Exploitation of Wendelstein 7-X

Wendelstein 7-X is an experimental stellarator device built in Greifswald, Germany, at the Max Planck Institute of Plasma Physics, and completed in October 2015. It is based on a five field-period Helias configuration. It is mainly a toroid, consisting of 50 non-planar and 20 planar superconducting magnetic coils, 3.5 m high. The 50 non-planar coils are used for adjusting the magnetic field. It aims for a plasma density of 3×1020 particles per cubic metre, and a plasma temperature of 60–130 megakelvin.

The purpose of W7-X is to advance stellarator technology and to evaluate the main components of a future fusion power plant. As of 2016, Wendelstein 7-X was the largest stellarator device in the world. It has been anticipated to achieve operations of up to 30 minutes of continuous plasma discharge approximately in 2022, thus demonstrating an essential feature of a future fusion power plant: continuous operation.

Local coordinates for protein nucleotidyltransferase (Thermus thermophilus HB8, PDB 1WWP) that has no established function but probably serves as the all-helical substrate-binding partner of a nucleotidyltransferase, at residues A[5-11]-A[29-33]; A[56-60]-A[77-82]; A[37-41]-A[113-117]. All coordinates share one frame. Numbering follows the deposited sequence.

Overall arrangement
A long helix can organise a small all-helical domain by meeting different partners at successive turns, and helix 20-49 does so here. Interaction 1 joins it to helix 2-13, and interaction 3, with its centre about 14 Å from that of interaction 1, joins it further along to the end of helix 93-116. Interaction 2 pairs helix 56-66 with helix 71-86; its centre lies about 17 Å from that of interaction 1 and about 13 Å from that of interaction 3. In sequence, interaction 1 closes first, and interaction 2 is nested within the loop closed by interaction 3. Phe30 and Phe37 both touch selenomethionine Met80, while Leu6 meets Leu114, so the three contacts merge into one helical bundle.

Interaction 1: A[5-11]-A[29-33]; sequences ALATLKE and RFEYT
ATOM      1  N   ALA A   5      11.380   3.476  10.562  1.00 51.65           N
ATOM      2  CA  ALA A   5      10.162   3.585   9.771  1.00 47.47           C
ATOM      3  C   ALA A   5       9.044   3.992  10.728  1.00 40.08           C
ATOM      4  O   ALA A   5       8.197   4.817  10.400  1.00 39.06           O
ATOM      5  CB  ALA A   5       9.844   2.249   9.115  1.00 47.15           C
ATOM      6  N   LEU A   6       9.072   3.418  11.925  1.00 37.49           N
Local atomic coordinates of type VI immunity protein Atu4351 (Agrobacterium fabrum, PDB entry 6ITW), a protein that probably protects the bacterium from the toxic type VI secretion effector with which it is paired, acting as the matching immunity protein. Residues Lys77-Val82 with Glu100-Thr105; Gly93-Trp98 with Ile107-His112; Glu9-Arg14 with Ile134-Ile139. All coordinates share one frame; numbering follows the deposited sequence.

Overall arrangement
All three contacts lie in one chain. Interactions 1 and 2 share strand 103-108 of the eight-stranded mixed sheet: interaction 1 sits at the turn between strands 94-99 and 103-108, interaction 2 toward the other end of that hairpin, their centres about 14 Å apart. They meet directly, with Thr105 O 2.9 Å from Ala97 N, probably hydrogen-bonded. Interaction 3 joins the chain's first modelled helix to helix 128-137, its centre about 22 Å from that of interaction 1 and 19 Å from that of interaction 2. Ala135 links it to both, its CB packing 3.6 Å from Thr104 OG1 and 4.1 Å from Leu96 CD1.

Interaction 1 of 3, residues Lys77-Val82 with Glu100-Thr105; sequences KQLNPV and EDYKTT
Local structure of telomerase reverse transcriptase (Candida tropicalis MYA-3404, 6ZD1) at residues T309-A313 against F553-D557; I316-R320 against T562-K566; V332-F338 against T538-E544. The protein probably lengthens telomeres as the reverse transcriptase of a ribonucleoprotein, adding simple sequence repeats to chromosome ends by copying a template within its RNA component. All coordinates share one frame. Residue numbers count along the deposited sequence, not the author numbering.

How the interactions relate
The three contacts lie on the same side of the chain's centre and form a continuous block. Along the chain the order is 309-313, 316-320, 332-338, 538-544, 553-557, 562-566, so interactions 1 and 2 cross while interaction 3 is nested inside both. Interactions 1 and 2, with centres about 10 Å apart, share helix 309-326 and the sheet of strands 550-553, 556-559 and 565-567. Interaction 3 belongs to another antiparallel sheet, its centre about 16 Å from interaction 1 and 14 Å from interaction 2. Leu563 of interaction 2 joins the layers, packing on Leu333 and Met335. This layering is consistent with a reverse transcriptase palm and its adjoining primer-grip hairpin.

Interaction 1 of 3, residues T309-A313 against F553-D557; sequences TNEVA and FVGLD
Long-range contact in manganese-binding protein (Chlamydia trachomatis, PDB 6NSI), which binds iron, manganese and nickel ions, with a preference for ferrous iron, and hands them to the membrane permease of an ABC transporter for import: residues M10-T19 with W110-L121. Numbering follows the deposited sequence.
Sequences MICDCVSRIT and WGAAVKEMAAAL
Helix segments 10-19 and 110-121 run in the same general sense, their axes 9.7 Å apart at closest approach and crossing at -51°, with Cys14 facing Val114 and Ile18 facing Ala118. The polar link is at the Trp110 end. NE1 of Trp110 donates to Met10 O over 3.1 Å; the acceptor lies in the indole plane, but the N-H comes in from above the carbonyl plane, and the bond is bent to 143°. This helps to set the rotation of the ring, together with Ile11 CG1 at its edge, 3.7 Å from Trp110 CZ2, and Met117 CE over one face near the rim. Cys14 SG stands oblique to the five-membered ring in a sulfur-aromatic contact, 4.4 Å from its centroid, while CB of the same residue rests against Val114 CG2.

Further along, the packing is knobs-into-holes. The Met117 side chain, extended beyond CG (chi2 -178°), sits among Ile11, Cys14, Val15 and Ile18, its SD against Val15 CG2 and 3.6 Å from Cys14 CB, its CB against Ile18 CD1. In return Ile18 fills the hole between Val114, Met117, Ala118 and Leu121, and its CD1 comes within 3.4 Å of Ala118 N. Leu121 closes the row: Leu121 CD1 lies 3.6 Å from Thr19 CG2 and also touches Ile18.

W7-X is a key element of the European Fusion Roadmap. As a EUROfusion partner, the National Fusion Laboratory participates in the exploitation of W7-X in several ways: initially through specific theoretical derivations, and by means of the design and commissioning of diagnostics such as the double Doppler reflectometer; later, by conducting or coordinating experiments in which these theories and diagnostics will play a central role.

An overview of theoretical expectations published in the literature and of modelling capabilities of the W7-X team, with respect to impurity transport, can be found in:

A study on energetic ion transport can be found in

Examples of theory-driven experimental proposals can be found in:

Examples of related work can be found in:

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